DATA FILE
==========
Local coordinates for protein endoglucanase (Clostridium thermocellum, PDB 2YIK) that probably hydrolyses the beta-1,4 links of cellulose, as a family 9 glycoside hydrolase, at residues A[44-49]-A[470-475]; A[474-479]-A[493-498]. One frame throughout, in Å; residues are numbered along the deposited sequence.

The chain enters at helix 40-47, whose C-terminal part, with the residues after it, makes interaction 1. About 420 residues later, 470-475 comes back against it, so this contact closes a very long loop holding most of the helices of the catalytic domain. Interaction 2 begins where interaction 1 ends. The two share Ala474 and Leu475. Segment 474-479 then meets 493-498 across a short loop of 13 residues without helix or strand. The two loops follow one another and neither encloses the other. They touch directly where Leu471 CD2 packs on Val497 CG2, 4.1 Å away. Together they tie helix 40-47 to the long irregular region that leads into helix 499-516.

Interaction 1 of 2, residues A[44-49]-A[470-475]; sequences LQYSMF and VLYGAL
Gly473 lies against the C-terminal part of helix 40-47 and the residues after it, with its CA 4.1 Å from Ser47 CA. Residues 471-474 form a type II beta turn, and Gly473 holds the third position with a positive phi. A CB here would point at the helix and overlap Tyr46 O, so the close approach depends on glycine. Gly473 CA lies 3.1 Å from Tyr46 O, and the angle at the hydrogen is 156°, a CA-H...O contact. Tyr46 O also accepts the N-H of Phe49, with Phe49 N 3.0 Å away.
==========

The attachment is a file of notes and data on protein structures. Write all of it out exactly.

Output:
Local coordinates for protein endoglucanase (Clostridium thermocellum, PDB 2YIK) that probably hydrolyses the beta-1,4 links of cellulose, as a family 9 glycoside hydrolase, at residues A[44-49]-A[470-475]; A[474-479]-A[493-498]. One frame throughout, in Å; residues are numbered along the deposited sequence.

The chain enters at helix 40-47, whose C-terminal part, with the residues after it, makes interaction 1. About 420 residues later, 470-475 comes back against it, so this contact closes a very long loop holding most of the helices of the catalytic domain. Interaction 2 begins where interaction 1 ends. The two share Ala474 and Leu475. Segment 474-479 then meets 493-498 across a short loop of 13 residues without helix or strand. The two loops follow one another and neither encloses the other. They touch directly where Leu471 CD2 packs on Val497 CG2, 4.1 Å away. Together they tie helix 40-47 to the long irregular region that leads into helix 499-516.

Interaction 1 of 2, residues A[44-49]-A[470-475]; sequences LQYSMF and VLYGAL
Gly473 lies against the C-terminal part of helix 40-47 and the residues after it, with its CA 4.1 Å from Ser47 CA. Residues 471-474 form a type II beta turn, and Gly473 holds the third position with a positive phi. A CB here would point at the helix and overlap Tyr46 O, so the close approach depends on glycine. Gly473 CA lies 3.1 Å from Tyr46 O, and the angle at the hydrogen is 156°, a CA-H...O contact. Tyr46 O also accepts the N-H of Phe49, with Phe49 N 3.0 Å away.